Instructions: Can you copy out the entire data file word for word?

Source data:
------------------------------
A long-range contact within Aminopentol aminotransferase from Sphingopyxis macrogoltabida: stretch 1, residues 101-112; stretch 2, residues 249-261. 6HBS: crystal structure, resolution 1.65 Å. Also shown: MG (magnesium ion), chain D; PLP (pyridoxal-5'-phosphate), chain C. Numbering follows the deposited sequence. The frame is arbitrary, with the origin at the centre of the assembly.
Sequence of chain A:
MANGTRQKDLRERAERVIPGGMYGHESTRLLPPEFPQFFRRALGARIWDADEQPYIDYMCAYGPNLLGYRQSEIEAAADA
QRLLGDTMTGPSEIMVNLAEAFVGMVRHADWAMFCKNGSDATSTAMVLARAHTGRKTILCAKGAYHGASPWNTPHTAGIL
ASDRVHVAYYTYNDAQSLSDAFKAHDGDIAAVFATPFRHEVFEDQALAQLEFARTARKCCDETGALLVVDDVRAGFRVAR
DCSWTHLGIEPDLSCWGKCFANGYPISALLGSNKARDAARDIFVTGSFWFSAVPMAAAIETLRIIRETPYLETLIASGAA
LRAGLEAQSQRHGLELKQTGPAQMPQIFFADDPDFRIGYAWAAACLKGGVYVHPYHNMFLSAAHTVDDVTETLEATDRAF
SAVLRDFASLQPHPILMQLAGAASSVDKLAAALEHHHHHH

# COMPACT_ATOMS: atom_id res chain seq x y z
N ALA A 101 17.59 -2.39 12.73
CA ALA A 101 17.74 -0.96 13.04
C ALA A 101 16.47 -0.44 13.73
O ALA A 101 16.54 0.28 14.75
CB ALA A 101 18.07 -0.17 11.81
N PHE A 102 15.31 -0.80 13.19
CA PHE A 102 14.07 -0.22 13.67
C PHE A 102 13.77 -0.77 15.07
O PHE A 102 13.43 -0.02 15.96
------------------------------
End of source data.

A long-range contact within Aminopentol aminotransferase from Sphingopyxis macrogoltabida: stretch 1, residues 101-112; stretch 2, residues 249-261. 6HBS: crystal structure, resolution 1.65 Å. Also shown: MG (magnesium ion), chain D; PLP (pyridoxal-5'-phosphate), chain C. Numbering follows the deposited sequence. The frame is arbitrary, with the origin at the centre of the assembly.
Sequence of chain A:
MANGTRQKDLRERAERVIPGGMYGHESTRLLPPEFPQFFRRALGARIWDADEQPYIDYMCAYGPNLLGYRQSEIEAAADA
QRLLGDTMTGPSEIMVNLAEAFVGMVRHADWAMFCKNGSDATSTAMVLARAHTGRKTILCAKGAYHGASPWNTPHTAGIL
ASDRVHVAYYTYNDAQSLSDAFKAHDGDIAAVFATPFRHEVFEDQALAQLEFARTARKCCDETGALLVVDDVRAGFRVAR
DCSWTHLGIEPDLSCWGKCFANGYPISALLGSNKARDAARDIFVTGSFWFSAVPMAAAIETLRIIRETPYLETLIASGAA
LRAGLEAQSQRHGLELKQTGPAQMPQIFFADDPDFRIGYAWAAACLKGGVYVHPYHNMFLSAAHTVDDVTETLEATDRAF
SAVLRDFASLQPHPILMQLAGAASSVDKLAAALEHHHHHH

# COMPACT_ATOMS: atom_id res chain seq x y z
N ALA A 101 17.59 -2.39 12.73
CA ALA A 101 17.74 -0.96 13.04
C ALA A 101 16.47 -0.44 13.73
O ALA A 101 16.54 0.28 14.75
CB ALA A 101 18.07 -0.17 11.81
N PHE A 102 15.31 -0.80 13.19
CA PHE A 102 14.07 -0.22 13.67
C PHE A 102 13.77 -0.77 15.07
O PHE A 102 13.43 -0.02 15.96